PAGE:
Planting date impacts on soil water management, plant growth, and weeds in cover-crop-based no-till corn production

M. Scott Wells, S. Chris Reberg-Horton, Steven B. Mirsky

Research output: Contribution to journalArticlepeer-review

7 Scopus citations

Abstract

Low input and organic farmers are utilizing cover crop mulches in corn (Zea mays L.) production. Corn planting is typically delayed to improve the efficacy of mechanical termination with roller-crimpers. During the late spring, as cover crops are allowed to grow to maximize biomass production, soil moisture reserves can become depleted, thereby directly impacting early season growth of the subsequent cash crop. A 4 site-year study was conducted in North Carolina (Goldsboro, Kinston, and Salisbury) to evaluate the effects of timing of corn planting after roller-crimping a cover crop mulch, on soil moisture, crop stand, weed pressure and corn yield. Two cover crop mixtures were compared: winter pea [P/R, Pisum sativum ssp. arvense (L.) Poir.], and hairy vetch (HV/R, Vicia villosa Roth) were both mixed with cereal rye (Secale cereale L.). Both cover crop treatments produced biomass greater than 7000 kg ha–1 dry matter at all sites. Delayed planting after the cover crops were rolled-crimped did not enhance the soil volumetric water content (VWC) within the upper 10 cm. However, at Kinston in 2012, the VWC was 23% greater in the HV/R when compared to P/R and no-mulch treatments. The corn planting date across all 4 site-years did not affect weed biomass. Corn (2011) in the cover crop treatments yielded equivalent to their weed-free notill without cover crop mulch counterparts. These results support the viability of rolled-crimped cover crop mulches as a lower energy input alternative to existing organic corn systems that rely solely on intensive tillage for weed management.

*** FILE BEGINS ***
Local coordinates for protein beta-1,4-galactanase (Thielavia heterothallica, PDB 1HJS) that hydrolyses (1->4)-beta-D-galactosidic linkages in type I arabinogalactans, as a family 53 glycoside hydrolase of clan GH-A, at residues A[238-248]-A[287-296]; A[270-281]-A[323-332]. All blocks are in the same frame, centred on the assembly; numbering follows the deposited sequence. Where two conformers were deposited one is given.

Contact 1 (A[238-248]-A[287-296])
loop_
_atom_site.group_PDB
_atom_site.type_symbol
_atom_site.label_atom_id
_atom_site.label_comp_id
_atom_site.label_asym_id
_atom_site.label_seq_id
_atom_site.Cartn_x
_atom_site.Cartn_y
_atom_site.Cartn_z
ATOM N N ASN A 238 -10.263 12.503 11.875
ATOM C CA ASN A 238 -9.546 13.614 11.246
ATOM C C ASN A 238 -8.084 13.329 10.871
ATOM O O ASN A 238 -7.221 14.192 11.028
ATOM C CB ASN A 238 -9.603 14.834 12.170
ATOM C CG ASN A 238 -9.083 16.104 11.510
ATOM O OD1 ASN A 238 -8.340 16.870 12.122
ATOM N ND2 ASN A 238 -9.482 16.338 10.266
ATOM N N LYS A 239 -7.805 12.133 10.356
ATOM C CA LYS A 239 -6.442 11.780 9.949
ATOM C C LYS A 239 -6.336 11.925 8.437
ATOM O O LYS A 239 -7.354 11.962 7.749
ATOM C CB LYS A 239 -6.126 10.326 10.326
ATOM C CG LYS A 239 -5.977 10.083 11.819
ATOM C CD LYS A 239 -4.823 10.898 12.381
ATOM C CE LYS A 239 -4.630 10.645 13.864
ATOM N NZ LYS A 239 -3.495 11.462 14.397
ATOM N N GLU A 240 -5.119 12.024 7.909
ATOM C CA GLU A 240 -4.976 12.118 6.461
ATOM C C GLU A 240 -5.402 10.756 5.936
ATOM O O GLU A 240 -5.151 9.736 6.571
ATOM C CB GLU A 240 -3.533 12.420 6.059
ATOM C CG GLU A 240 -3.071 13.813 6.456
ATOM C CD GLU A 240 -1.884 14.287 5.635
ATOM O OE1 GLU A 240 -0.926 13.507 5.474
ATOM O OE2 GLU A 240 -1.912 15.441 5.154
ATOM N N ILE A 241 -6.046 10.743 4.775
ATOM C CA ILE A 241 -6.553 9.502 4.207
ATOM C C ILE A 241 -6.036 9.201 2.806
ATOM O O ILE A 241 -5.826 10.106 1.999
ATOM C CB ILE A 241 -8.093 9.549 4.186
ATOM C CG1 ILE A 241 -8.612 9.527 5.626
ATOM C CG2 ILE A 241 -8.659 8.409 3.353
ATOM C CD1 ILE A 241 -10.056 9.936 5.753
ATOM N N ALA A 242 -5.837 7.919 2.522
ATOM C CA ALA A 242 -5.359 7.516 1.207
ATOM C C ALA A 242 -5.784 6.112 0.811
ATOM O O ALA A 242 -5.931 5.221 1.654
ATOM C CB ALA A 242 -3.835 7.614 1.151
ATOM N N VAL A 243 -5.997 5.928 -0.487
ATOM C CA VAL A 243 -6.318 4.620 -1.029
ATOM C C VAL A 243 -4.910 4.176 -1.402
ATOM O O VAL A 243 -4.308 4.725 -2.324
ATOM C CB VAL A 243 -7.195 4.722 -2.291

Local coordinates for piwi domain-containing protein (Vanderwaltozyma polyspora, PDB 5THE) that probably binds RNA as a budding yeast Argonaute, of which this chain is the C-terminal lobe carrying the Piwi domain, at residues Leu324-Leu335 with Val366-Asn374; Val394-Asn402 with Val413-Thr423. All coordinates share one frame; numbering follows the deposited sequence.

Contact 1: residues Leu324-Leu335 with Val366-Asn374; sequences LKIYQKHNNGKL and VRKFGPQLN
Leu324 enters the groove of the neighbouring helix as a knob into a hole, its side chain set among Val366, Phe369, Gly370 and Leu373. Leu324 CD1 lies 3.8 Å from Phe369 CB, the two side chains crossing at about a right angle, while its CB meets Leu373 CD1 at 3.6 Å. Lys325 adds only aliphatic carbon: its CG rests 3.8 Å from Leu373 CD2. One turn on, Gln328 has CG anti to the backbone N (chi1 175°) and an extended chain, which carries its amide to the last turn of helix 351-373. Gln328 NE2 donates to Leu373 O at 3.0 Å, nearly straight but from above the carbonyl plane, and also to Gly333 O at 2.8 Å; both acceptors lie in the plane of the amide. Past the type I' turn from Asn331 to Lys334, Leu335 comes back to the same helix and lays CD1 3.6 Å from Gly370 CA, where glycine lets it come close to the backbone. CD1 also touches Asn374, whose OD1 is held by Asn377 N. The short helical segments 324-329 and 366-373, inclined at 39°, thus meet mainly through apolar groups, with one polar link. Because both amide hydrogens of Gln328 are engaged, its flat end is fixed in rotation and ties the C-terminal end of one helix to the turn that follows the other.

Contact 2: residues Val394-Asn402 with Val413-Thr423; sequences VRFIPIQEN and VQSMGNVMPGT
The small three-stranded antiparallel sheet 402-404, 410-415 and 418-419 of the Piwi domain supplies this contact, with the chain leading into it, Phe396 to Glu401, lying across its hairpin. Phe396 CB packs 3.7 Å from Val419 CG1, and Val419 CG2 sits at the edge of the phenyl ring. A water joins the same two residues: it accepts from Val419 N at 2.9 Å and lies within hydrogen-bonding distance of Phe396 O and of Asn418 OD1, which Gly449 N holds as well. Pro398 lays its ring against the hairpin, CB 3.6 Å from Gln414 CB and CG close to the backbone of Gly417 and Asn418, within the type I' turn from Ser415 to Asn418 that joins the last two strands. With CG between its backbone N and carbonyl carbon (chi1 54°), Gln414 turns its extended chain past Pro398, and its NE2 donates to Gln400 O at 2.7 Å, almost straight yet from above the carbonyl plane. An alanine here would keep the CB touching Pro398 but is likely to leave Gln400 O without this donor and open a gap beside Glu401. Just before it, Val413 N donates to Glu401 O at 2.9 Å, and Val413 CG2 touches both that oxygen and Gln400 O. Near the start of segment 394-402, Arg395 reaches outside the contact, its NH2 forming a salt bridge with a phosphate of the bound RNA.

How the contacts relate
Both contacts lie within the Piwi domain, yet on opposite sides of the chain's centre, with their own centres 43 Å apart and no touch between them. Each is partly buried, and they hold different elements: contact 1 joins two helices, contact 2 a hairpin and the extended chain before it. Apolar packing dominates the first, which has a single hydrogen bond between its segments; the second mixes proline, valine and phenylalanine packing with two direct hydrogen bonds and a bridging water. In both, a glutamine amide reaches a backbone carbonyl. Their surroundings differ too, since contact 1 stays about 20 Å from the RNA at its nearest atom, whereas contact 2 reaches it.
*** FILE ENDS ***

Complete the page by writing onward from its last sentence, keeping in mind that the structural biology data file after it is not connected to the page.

Original languageEnglish (US)
Pages (from-to)162-170
Number of pages9
JournalAgronomy Journal
Volume108
Issue number1
DOIs
StatePublished - Jan 2016

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